I'm trapped in a 70s children's game suffering with Overitis. Are you, too?

Posted on January 15, 2013

Well, the holiday season has come to a close for another year. 

[Phew.] 

Did you have a bad case of Overitis this year, too? You know...'twas the season to overeat, over-drink, over-spend, over-schedule, over-stimulate, over-caffeinate, overlook, overachieve, etc.

Confession time: I am an Over-scheduler. Guilty as charged. I thought I had it under control, but somehow something happens every year with the first waft of Thanksgiving dinner. Life becomes that classic 1970s game for the fledgling Type A person, Perfection. I scramble to plug as many family members and friends into my calendar before the figurative timer pops on New Year's Day. Just like playing that game as a kid, the whole thing usually ends with my heart beating way too fast, my stomach churning and my body feeling tense and exhausted. (Sorry, darling adrenals.)

What's the first thing that so many of us do next? Oh right, we dust off those self-torture techniques known as New Year's Resolutions. So, I've decided to do something different this year. It's free of cost, calories, sweat, and deprivation.

I'm flexing my No muscle without guilt.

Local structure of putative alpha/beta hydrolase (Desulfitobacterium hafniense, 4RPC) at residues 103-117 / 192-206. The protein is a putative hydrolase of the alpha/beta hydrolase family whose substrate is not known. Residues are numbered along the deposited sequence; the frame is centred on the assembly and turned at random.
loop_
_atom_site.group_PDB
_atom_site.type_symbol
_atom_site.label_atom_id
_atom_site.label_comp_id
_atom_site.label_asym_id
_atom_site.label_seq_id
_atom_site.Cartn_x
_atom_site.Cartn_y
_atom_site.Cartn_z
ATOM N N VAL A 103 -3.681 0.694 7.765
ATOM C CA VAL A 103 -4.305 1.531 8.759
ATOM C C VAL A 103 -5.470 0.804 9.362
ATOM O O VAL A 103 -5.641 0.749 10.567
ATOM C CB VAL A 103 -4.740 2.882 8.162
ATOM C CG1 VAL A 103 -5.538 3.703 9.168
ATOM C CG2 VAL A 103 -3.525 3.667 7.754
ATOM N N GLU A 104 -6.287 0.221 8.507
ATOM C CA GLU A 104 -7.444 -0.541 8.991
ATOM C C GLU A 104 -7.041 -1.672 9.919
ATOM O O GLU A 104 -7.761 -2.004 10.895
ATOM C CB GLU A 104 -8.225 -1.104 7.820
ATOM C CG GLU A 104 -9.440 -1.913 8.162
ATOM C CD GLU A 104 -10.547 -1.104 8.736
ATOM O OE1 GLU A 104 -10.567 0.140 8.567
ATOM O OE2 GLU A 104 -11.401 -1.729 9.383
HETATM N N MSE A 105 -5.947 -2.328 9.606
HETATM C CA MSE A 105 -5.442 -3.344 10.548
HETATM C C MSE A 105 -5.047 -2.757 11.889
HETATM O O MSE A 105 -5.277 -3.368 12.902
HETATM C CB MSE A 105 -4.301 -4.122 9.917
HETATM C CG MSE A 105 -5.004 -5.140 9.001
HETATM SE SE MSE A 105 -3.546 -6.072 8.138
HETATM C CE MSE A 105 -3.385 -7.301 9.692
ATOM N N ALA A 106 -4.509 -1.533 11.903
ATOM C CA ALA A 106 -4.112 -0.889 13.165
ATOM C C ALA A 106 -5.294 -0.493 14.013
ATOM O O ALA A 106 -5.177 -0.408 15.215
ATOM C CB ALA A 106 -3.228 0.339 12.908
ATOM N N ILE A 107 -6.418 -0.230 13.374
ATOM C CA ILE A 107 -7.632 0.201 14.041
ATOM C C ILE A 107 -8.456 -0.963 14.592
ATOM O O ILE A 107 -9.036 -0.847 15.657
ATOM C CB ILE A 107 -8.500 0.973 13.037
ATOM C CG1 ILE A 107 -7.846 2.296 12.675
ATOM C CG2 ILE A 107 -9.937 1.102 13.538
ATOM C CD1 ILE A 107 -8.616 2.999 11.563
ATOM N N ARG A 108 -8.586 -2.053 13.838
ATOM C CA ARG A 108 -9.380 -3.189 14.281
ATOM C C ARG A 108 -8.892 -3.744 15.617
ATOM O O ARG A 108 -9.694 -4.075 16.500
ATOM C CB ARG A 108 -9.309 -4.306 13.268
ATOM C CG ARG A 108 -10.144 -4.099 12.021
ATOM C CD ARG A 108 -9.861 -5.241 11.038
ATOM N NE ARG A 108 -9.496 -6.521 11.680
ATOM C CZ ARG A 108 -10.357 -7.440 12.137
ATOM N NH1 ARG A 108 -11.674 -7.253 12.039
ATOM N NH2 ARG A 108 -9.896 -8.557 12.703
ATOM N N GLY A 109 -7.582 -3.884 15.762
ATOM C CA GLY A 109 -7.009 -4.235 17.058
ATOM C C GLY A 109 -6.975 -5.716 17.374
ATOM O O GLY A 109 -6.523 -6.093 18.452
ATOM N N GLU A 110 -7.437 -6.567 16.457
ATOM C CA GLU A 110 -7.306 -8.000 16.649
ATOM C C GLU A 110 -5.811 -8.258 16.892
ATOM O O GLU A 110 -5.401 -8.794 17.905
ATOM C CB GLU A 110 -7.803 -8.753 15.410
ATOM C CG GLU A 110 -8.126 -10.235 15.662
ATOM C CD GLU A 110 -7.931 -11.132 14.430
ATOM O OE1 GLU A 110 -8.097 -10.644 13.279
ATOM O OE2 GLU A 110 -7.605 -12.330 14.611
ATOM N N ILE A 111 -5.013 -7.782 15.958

For most people, this muscle is so under-developed or totally covered in existential flab. It takes real strength and commitment to keep it supple and toned. (Pssst, you won't really find that muscle in any anatomy book, if you're a scholar.)

Some of you may already know this, but I'm saying N-O all over the place. It's not because I don't value people around me or their requests. In fact, I want to give people a less pooped, pre-occupied, happier version of myself. I've decided to say yes to myself as much I say yes to everyone around me. I've committed to only saying yes to things that feel fun, easy and generate flow. I've set boundaries on new projects, opted out of things that don't meet my new metrics, and removed (gasp!) appointments from my schedule. I feel as free as a toddler. Those munchkins know the word "no" and have no qualms about using it.

By dropping some of those shouldy scheduling shackles, I've created the space and perspective to really assess what's happening in my life. Better yet, there is space to be creative about all options in front of me. Decisions feel easier. As soon as I committed to being a little more spontaneous, I heard from a friend in LA and a friend from London that will be local this week. Instead of stressing about how I'll ever fit them into my schedule, I just get to enjoy my time with them. By choosing to do absolutely nothing, it seems I'm creating something really awesome. 

How can you tone and sculpt that No muscle this week? Just start with one small No; it could go all Butterfly Effect on you.

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